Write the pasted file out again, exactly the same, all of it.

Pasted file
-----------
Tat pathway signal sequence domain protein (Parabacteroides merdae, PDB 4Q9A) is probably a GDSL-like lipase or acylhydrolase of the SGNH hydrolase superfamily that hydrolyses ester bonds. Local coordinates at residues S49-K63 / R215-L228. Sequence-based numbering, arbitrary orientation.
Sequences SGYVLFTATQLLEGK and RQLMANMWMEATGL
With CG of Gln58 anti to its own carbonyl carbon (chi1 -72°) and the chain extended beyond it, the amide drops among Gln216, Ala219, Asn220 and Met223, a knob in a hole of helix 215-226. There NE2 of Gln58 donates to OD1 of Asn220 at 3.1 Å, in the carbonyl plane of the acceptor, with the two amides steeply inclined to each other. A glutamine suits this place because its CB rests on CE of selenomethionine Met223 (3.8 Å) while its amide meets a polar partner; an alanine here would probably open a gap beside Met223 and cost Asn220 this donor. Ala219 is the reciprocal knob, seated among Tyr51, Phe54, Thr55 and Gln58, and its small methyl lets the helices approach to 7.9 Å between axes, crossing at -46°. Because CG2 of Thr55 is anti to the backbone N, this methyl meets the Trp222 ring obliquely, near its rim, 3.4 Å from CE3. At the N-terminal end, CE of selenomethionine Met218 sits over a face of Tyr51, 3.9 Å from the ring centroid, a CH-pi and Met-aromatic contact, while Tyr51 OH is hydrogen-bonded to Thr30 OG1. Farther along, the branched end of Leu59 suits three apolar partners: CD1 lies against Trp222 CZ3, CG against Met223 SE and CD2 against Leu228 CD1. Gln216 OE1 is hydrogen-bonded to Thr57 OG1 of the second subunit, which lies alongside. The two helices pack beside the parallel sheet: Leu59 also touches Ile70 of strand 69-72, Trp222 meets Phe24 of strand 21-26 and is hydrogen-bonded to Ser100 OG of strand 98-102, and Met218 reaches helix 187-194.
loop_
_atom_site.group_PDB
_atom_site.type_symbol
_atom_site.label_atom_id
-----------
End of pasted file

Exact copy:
Tat pathway signal sequence domain protein (Parabacteroides merdae, PDB 4Q9A) is probably a GDSL-like lipase or acylhydrolase of the SGNH hydrolase superfamily that hydrolyses ester bonds. Local coordinates at residues S49-K63 / R215-L228. Sequence-based numbering, arbitrary orientation.
Sequences SGYVLFTATQLLEGK and RQLMANMWMEATGL
With CG of Gln58 anti to its own carbonyl carbon (chi1 -72°) and the chain extended beyond it, the amide drops among Gln216, Ala219, Asn220 and Met223, a knob in a hole of helix 215-226. There NE2 of Gln58 donates to OD1 of Asn220 at 3.1 Å, in the carbonyl plane of the acceptor, with the two amides steeply inclined to each other. A glutamine suits this place because its CB rests on CE of selenomethionine Met223 (3.8 Å) while its amide meets a polar partner; an alanine here would probably open a gap beside Met223 and cost Asn220 this donor. Ala219 is the reciprocal knob, seated among Tyr51, Phe54, Thr55 and Gln58, and its small methyl lets the helices approach to 7.9 Å between axes, crossing at -46°. Because CG2 of Thr55 is anti to the backbone N, this methyl meets the Trp222 ring obliquely, near its rim, 3.4 Å from CE3. At the N-terminal end, CE of selenomethionine Met218 sits over a face of Tyr51, 3.9 Å from the ring centroid, a CH-pi and Met-aromatic contact, while Tyr51 OH is hydrogen-bonded to Thr30 OG1. Farther along, the branched end of Leu59 suits three apolar partners: CD1 lies against Trp222 CZ3, CG against Met223 SE and CD2 against Leu228 CD1. Gln216 OE1 is hydrogen-bonded to Thr57 OG1 of the second subunit, which lies alongside. The two helices pack beside the parallel sheet: Leu59 also touches Ile70 of strand 69-72, Trp222 meets Phe24 of strand 21-26 and is hydrogen-bonded to Ser100 OG of strand 98-102, and Met218 reaches helix 187-194.
loop_
_atom_site.group_PDB
_atom_site.type_symbol
_atom_site.label_atom_id